On September 2, the European Commission (EC) published a document concerning the current and foreseeable benefits of instant payments. The EC document explains that instant payments can be used for transfers between individuals Person-to-Person (P2P) or Consumer-to-Consumer (C2C), and between individuals and businesses (B2C and C2B). The main obstacle to the achievement of this goal, according to the EC, is that adherence to SCT Inst is progressing slowly across EU Member States.
The paper highlights the benefits instant payments may bring to consumers and describes P2P instant payments at the point of interaction (POI) as a typical use case, and pay on delivery transactions as a possible use. It is interesting to note though that the pricing of instant payments to consumers is not directly mentioned, nor is there a suggestion that instant payments should be free for the consumer.
On the merchant side, it is interesting to note that a possible reduction of the fees paid for accepting payment cards is listed among the benefits instant payments can bring to merchants. More precisely, the EC document explains that, during the two years following the adoption of the Interchange Fee Regulation, merchants have seen an increase in fees, mainly composed of the so-called “scheme fees” that are charged by international schemes and on which European domestic card schemes – which do not charge scheme fees – depend for cross-border acceptance.
Furthermore, according to the EC document, merchants could offer rebates instantly, and instant payment solutions characterized by specific functionalities such as “Request to Pay” (R2P) or Open Banking may guarantee the efficiency of a merchant’s PSPs payment process end-to-end without any manual intervention.
The listed possible benefits for corporate users include, among others, real time treasury management and the fact that instant payments may be combined with additional features such as rich data (the original invoice, for example) or automated payments, offering corporate treasurers a better cash management possibility.
As for the payment service providers (PSPs), the document highlights that Open Banking can allow PSPs to add functionalities to an instant payment initiated by a customer, such as an instant notification of receipt of payments or confirmation of payee or the granting of a loan at the time of making a purchase. Furthermore, PSPs may be allowed to provide treasurers with everything they need in one place by means of the integration of instant payments with open banking platforms, APIs, treasury dashboard tools and virtual account management solutions at the corporate level.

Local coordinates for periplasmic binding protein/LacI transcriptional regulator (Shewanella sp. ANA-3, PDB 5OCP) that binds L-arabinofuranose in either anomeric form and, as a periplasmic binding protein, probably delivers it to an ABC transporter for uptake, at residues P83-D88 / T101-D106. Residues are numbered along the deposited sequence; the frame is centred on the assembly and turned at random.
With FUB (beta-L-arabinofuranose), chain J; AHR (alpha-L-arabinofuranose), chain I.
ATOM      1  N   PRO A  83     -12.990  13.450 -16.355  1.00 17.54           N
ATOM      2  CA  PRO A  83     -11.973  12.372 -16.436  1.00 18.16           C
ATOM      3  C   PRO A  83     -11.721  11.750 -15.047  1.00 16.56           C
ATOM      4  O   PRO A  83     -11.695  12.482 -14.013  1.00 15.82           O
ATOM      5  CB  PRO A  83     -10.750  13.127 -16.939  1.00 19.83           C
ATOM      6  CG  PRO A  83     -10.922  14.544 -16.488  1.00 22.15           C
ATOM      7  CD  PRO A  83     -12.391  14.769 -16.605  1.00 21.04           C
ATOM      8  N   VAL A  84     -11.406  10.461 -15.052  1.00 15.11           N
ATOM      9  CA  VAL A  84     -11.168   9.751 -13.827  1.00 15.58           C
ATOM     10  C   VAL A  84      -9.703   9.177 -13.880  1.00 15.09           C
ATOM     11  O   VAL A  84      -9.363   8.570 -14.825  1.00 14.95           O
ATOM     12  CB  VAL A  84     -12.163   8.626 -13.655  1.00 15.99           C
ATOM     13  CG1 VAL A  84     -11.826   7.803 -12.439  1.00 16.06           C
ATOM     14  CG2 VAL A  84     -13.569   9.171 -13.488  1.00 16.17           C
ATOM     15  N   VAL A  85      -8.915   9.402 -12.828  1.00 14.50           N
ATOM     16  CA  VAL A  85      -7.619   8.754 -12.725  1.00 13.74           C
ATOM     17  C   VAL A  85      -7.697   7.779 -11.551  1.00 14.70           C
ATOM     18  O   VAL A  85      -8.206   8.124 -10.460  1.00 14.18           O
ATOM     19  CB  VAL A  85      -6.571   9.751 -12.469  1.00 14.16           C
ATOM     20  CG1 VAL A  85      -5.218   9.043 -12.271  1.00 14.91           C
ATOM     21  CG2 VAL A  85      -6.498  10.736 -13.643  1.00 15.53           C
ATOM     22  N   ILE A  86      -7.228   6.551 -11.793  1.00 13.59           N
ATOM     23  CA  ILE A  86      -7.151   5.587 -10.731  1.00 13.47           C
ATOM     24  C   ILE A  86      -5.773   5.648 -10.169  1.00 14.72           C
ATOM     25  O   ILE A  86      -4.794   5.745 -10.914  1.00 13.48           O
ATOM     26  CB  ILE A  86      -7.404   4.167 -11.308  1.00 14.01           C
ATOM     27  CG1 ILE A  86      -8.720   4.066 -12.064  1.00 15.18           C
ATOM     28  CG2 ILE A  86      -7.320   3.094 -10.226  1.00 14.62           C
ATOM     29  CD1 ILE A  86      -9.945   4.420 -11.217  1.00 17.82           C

Moreover, a Request to Pay service (R2P) could allow merchants to push payment requests to their clients in real-time through their mobile devices rather than sending an invoice. The EC document specifies that PSPs have a key role to play in building an instant payments solution for the EU, failing which all the payment segments based on instant payments are likely to be taken over by international players.
As for the impact of instant payment on the other electronic means of payment, the document highlights that a direct debit could be replaced by an instant payment request, as the payment due date can be set exactly as the execution date if (and only if) both the payee and the payer are reachable with instant credit transfers. As for cards, the EC document suggests that substitution of payment cards with instant payments could be observed once the latter become accepted more widely by merchants through the adoption of standardized QR codes and provided, however, that the customer experience is easier and faster than with a payment card. Whether instant credit transfers would or should replace standard credit transfers remains, according to the EC document, a valid and pending question.
The EC document concludes that a full adherence to SCT Inst and reachability of counterparties at the EU level are preconditions for any further uptake of instant payments. For example, a limited adoption of an instant payment mechanism, be it at domestic or European level, means that PSPs which send outgoing payments instantly are likely to receive some of the incoming payments with a few days delay. This absence of immediate reciprocity forces PSPs to pre-fund part of the instant payments requests they receive, incurring significant costs that could be avoided if there was a 100 percent reachability. Furthermore, the document explains that a 100 percent uptake of instant payments would lead to greater economies of scale and PSPs would also be expected to benefit from the lower average cost per instant payment transaction, which would improve the return on their initial investments in the instant payment infrastructure.
The European Commission’s Instant Payments: Current and Foreseeable Benefits paper cites data from ACI’s Prime Time for Real-Time 2021 report.